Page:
Bridgeport, Alabama – July 2, 1863

Bridgeport, Ala.  July 2nd, 1863. 

My dear Wife

In my last letter I was telling you how comfortably I was fixed up at the sulphur Springs.  Well we were just begining to enjoy ourselves when orders came to hurry back to Bridgeport as it was threatened by the rascally yanks.  I had a rough trip of it over the mountains.  I got back safe but tired + foot sore day before yesterday.  I am perfectly satisfied with the mountains, too lazy to climb + the rascally roads dont suit me.  We caught about 20 deserters + it was said the boys shot + hung several more but I was not present + suspect they were just joking.  I found your letter of May 28. + was rejoiced to hear that you were all well + at work.  That is right, just keep that way + I will be easy about you all.  If I could just get a letter once a week I could get along.  

As soon as this frolick is over here I am coming home if I have to resign.  I could make myself useful in the state service.  Every thing here is in confusion.  We heard yesterday that 10,000 Yanks were on the way to burn the R.R. Bridge here + we are looking for them every minute.  Bragg has fallen back from Tullahoma with his whole Army.  Rosecrans Army out numbers his 3 to one + he flanked him on both sides + Bragg had to fall back or be surrounded.  Bragg is reported to have said he would not cross the Tenn river without a fight.  We are completely in the dark.  Bragg wont tell any of his plans.  + no body seems to know where the dutch man is or what he is after, or where he is.  We will find out I reckon before long.  I saw a man yesterday just from the great center of interest Vicksburg. + I wish I could feel as easy about the place as he says he is.  He says there is not the least danger of the yank ever taking the place.  If we can hold that place + Port Hudson permanently it will render the Mississippi River entirely useless to the Yanks.1 But I reckon you are better posted about matters there than I am.  I have some hope of European recognition now.  More than I have had for some time past.  I got a letter from Joe to day acknowledging the receipt of the $50.00 I sent him some time ago. He is in Johnstons Army not far from Jackson. in fine health + spirits.  We are all wondering why Johnston dont attack Grant.  I reckon he is the best judge of that matter.  Johnston has the reputation of being a very able + brave  man but very cautious.  The news from Va is very encouraging.  Lee is reported advancing through Pa.  Ewell with Jacksons old Corps was in Harrisburg the Capitol of the State at last accounts2 A great many are in favour of changing our policy + making it an aggressive instead of a defensive war from this out. I like the idea if we had the men, but the enemy out number us too much I fear.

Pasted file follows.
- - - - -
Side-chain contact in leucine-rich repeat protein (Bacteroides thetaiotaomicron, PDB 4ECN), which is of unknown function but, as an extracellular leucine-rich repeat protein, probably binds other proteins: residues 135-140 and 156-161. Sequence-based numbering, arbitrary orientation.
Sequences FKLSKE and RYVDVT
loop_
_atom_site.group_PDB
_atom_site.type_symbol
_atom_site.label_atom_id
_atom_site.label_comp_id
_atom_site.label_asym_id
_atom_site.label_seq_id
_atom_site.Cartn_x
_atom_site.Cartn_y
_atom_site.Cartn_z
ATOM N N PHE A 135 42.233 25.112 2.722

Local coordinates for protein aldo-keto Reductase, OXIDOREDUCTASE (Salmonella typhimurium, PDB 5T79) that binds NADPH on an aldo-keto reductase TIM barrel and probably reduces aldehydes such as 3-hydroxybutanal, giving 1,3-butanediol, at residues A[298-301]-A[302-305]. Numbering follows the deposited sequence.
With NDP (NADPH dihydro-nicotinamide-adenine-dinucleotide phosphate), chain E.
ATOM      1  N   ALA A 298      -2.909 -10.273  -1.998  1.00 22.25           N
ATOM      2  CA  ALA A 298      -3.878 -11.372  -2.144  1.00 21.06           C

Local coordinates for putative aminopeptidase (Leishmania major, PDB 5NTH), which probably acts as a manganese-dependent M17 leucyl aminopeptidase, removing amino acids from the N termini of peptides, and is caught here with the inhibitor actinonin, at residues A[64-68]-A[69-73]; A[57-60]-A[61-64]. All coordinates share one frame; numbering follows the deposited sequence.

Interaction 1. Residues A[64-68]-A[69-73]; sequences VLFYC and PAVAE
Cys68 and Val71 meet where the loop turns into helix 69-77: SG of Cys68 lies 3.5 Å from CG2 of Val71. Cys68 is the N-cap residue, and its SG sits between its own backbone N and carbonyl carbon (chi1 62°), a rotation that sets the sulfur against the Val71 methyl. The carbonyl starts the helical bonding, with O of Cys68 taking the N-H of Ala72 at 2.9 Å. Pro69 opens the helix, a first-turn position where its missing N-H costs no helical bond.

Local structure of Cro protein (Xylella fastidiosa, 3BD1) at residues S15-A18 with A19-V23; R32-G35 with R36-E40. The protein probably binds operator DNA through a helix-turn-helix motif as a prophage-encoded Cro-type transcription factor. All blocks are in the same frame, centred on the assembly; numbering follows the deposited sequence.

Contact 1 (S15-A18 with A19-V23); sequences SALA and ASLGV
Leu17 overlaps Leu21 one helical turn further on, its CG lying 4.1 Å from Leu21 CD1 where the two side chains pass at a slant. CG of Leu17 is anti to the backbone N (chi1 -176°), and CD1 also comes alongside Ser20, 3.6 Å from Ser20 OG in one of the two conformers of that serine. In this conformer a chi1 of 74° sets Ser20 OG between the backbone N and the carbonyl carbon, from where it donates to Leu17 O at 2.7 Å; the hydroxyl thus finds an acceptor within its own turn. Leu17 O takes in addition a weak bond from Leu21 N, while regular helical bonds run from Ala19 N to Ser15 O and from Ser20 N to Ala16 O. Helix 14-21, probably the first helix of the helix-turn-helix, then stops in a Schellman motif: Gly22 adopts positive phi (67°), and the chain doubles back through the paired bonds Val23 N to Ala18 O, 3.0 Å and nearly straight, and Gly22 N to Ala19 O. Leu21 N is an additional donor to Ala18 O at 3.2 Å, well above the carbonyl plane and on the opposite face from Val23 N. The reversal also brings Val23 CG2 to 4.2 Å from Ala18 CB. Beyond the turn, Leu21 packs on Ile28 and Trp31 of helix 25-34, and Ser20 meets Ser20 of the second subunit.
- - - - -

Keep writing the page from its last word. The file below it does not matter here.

I get your letters so irregularly that I dont keep the connection.  You hint at matters in one that you have written fully about in another that has not come to hand + I have to guess how they are.  

If I should never return + you marry some fine rich old fellow, as you should do, make that one of the conditions that my children be thorroughly educated.  Will you?

A portion of Wheelers Cavalry was badly cut up a few days ago in a fight in Shelbyville but I have not seen a list of the killed + wounded.3  Enoch belongs to his division.  Old Jo is with me still + in fine health but is getting very tired of the war.  he thinks we ought both to have a furlough to go + see our wives, what do you think of it?  Dont let Pet forget me. tell her I will come home one of these days to stay.  Keep the dear bratts at their books as much as you can without tiring them out.  remember they must be educated some how or other.  If I should never return + you marry some fine rich old fellow, as you should do, make that one of the conditions that my children be thorroughly educated.  Will you?  In the mean time take the best care you 
(Inverted at top of  letter pages) can of your dear self for I have no idea of having you a widow if I can help it.  I am hopeful enough to look forward to many years yet of happiness with you, + the children. the bratts as a matter of course, will leave us after a while, but we must live on together. I think this separation will be of great benefit to us.  we will know how to appreciate one another better.

Tell Ma I am glad she loves me for I have loved her almost as well as my own [meaning?] Tell Bristow + the boys I want to come home before long + I want to see a fine crop + every thing in good order.  Are you giving Timmy any medicine now?  You ought to have cured or killed him by this time.  How are you off for medicine?  Some articles are very scarce in the army.  I hope you wont have much use for it at home 
Remember me kindly to all the kin + friends + believe me till we meet your own Alex

 

The Letter:

  1. Port Hudson, Louisiana was the site of the longest siege in American history.  Here 7,500 Confederates resisted some 40,000 Union soldiers for 48 days. Control of the Mississippi River was a key military objective for both the Union and the Confederacy.
  2. The Battle of Gettysburg was fought July 1-3, 1863, as this letter was written. Between 46,000 and 51,000 soldiers from both armies were casualties in the three-day battle.
  3. On June 27, 1863 the 7th Pennsylvania Cavalry attacked Gen. Wheeler’s troops at Shelbyville, capturing four pieces of artillery and driving Wheeler’s Cavalry into the Duck River. This battle was part of the larger Tullahoma Campaign.

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